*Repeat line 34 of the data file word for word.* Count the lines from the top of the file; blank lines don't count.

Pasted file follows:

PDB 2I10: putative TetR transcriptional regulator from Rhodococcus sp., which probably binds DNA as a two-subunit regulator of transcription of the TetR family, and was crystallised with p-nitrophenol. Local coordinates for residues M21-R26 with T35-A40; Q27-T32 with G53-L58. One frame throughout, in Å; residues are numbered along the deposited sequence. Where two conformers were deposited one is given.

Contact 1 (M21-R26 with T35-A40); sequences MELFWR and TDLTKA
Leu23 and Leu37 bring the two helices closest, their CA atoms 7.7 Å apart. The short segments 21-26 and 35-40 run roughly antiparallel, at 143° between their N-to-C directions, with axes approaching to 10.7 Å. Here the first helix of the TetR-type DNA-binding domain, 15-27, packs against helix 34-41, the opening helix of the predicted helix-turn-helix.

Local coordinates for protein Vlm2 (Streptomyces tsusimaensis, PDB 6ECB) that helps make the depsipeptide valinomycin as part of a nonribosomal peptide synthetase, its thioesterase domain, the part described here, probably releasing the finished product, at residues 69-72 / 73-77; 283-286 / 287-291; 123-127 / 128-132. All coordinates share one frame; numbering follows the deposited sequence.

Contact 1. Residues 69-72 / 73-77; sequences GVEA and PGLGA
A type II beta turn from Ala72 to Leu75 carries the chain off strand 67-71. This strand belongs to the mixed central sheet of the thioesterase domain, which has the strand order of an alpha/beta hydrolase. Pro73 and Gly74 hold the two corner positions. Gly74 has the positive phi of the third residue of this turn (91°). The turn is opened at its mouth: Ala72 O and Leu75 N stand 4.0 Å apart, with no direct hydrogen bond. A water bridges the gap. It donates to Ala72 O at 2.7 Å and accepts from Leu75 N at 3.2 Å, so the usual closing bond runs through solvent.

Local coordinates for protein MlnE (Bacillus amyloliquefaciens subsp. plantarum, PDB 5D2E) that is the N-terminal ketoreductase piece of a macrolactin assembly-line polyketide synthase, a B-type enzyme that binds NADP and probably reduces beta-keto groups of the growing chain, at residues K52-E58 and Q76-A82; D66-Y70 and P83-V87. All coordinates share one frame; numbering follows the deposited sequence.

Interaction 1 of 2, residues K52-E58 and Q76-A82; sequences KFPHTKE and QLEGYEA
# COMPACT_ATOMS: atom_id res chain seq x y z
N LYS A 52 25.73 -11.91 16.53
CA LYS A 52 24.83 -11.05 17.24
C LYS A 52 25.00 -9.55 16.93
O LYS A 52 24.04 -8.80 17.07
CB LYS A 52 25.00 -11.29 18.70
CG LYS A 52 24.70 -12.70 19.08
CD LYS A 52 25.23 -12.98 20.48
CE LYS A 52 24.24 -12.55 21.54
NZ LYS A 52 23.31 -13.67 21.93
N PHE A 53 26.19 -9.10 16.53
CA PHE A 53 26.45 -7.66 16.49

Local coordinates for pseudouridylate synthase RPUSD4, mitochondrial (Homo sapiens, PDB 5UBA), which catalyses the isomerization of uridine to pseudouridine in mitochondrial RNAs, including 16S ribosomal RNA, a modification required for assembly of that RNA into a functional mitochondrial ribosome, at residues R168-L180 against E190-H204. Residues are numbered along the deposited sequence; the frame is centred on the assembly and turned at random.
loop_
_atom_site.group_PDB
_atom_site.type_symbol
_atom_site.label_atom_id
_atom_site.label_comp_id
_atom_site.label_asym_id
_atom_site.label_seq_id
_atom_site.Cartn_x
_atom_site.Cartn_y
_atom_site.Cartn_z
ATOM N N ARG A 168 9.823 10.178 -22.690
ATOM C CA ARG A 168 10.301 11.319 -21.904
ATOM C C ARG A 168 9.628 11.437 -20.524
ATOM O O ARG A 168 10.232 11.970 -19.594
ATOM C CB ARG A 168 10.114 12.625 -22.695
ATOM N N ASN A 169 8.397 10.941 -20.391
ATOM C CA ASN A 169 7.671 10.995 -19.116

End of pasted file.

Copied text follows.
ATOM C C ARG A 168 9.628 11.437 -20.524